And if men thus deceive themselves, is it any wonder that they deceive others also, and that we so seldom find “an Israelite indeed, in whom there is no guile?” In looking over my books, some years ago, I found the following memorandum: “I am this day thirty years old; and till this day I know not that I have met with one person of that age, except in my father’s house, who did not use guile, more or less.”
This is one of the sorts of desperate wickedness which cleaves to the nature of every man, proceeding from those fruitful roots, — self-will, pride, and independence on God. Hence springs every species of vice and wickedness; hence every sin against God, our neighbour, and ourselves. Against God, — forgetfulness and contempt of God, of his name, his day, his word, his ordinances; Atheism on the one hand, and idolatry on the other; in particular, love of the world, the desire of the flesh, the desire of the eyes, and the pride of life; the love of money, the love of power, the love of ease, the love of the “honour that cometh of men,” the love of the creature more than the Creator, the being lovers of pleasure more than lovers of God: — Against our neighbour, ingratitude, revenge, hatred, envy, malice, uncharitableness.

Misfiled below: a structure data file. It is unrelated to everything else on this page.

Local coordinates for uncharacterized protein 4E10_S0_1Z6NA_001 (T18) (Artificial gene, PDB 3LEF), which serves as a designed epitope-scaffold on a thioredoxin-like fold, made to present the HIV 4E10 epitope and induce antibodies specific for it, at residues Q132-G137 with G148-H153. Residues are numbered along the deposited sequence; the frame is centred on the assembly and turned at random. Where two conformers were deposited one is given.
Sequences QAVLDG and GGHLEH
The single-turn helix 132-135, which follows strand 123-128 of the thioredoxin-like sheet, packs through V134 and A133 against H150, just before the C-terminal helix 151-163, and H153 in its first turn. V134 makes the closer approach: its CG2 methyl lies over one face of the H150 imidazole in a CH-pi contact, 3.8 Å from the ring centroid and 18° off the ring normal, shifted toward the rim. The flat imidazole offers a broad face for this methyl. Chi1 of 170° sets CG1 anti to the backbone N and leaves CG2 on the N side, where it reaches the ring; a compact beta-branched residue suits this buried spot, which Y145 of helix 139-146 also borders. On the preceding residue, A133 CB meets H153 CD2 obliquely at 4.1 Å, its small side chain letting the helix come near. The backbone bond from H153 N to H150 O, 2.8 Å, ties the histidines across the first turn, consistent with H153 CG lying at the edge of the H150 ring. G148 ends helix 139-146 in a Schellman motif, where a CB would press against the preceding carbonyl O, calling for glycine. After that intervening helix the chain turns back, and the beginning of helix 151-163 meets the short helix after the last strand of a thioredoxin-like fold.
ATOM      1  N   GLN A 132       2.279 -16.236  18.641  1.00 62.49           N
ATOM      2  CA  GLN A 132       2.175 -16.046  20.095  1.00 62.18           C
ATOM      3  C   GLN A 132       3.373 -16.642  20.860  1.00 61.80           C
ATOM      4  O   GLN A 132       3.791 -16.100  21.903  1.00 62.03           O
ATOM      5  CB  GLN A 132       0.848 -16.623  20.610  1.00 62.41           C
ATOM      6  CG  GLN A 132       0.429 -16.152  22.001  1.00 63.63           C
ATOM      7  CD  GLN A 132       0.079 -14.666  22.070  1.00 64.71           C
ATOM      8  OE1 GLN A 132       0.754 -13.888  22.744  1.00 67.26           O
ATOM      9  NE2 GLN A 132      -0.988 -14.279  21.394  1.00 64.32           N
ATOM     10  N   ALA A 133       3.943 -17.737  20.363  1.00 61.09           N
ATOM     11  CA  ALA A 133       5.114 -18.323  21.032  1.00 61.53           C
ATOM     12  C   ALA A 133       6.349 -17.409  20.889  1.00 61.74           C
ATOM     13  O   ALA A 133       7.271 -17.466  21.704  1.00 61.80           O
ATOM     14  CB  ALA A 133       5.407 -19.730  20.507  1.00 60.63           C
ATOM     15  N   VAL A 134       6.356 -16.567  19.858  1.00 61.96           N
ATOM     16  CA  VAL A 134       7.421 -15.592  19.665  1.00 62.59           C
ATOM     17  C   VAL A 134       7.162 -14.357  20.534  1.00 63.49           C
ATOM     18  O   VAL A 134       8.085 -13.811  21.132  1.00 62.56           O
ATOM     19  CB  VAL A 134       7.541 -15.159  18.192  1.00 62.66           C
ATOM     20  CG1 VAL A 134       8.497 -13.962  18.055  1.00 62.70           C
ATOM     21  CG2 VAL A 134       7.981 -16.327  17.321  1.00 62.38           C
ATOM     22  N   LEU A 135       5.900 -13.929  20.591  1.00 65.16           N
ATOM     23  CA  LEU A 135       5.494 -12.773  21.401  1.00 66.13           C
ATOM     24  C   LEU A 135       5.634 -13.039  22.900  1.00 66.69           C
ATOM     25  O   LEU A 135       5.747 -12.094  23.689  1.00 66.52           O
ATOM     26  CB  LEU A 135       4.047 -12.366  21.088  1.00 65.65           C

Hence there is in the heart of every child of man, an inexhaustible fund of ungodliness and unrighteousness, so deeply and strongly rooted in the soul, that nothing less than almighty grace can cure it. From hence naturally arises a plentiful harvest of all evil words and works; and to complete the whole, that complex of all evils, —
— That foul monster, War, that we meet,
Lays deep the noblest work of the creation;
Which wears in vain its Maker’s glorious image,
Unprivileged from thee!
John Wesley, Sermon 123
“The Deceitfulness of the Human Heart”